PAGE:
While the Clippers lost some significant contributors from last season, including J.J. Redick, Luc Mbah a Moute and Jamal Crawford, the team had some returning and new players show that they are capable of filling the void.

Milos Teodosic was just 2-9 from the field, but knocked down two three-pointers and looked comfortable and effective running the team’s offense. Danilo Gallinarni shot just 3-13 from the field but looked healthy and spry, displaying the kind of mobility that is necessary to play the small forward position. His ability to act as a secondary playmaker wasn’t on full display, but there were moments where it was apparent that he could be a big help in generating open looks for his teammates. Lou Williams also looked good in his Clippers debut, scoring in a variety of ways off the bench and contributing six assists as well. Wesley Johnson continues to look confident and aggressive, a continuation from his preseason performances, and is starting to knock down the open shots his teammates are creating for him (which has been a problem for him in the past).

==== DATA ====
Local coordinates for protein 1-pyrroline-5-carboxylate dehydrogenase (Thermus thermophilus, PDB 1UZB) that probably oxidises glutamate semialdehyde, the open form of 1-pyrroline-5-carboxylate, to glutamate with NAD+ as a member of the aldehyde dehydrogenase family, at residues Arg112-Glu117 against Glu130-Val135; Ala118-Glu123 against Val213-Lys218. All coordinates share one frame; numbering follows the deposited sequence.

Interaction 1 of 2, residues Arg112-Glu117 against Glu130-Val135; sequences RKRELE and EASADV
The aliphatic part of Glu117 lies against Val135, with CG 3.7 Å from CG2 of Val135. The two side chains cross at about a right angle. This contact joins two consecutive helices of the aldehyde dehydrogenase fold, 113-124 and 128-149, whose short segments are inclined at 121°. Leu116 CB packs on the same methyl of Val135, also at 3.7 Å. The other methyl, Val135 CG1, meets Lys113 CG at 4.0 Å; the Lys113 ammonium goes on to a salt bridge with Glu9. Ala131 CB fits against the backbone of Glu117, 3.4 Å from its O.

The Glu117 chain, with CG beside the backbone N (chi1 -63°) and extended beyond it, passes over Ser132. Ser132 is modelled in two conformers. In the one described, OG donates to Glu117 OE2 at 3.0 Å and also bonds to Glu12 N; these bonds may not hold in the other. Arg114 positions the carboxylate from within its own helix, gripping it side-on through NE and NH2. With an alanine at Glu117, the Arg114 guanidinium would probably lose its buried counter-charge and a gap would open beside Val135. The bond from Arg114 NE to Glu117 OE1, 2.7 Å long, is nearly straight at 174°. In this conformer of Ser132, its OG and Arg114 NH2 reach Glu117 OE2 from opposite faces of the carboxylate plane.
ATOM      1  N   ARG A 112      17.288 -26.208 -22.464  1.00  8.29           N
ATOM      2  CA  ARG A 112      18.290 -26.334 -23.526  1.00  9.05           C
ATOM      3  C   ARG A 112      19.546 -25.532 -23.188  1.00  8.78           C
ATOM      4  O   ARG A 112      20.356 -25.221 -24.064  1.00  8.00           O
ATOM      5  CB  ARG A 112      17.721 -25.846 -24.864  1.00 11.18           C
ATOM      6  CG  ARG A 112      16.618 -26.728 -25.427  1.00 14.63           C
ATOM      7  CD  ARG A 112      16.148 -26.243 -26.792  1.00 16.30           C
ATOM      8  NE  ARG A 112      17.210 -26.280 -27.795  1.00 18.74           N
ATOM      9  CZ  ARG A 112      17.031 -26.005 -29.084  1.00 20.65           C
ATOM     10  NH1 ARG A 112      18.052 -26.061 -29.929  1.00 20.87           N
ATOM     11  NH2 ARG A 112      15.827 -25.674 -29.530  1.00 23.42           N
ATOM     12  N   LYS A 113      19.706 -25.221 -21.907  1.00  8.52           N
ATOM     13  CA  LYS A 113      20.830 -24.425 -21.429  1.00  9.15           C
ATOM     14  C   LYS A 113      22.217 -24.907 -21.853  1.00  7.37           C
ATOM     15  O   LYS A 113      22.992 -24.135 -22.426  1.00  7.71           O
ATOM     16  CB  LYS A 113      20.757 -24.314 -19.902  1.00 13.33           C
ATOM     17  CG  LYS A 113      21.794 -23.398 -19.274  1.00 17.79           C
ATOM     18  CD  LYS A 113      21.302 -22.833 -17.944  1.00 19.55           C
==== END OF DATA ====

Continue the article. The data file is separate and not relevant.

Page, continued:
While the Clippers looked solid in their opening act without Paul, it should be noted that the Lakers are a young team overall and their defense has been a major problem for the last few seasons. While the Lakers have added some promising young talent over the offseason, like most young teams, they are going to struggle to slow down veteran teams with potent offenses. It would be a mistake to think the Clippers can replicate this sort of offensive performance every night, especially against the better defensive teams in the league. However, perhaps the most promising part of the Clippers’ season debut was the fact that they seemed to feed off of and embrace the gritty demeanor and style of play that Patrick Beverley brings to the court each and every night.

Last night’s game was the NBA debut for rookie point guard Lonzo Ball, who many predict will develop into a star player. Unfortunately for Ball, his opening night matchup came against Beverley, who earned a spot on the 2017 All-Defensive First Team. Beverley repeatedly guarded Ball past half court, pushed him around and did everything he could to throw him off of his game. He held Ball to three points, nine rebounds and four assists in 29 minutes of action.

Beverley, like every NBA player, has heard the hype and noise surrounding Ball and his future in the league (most of it from his outspoken father, LaVar).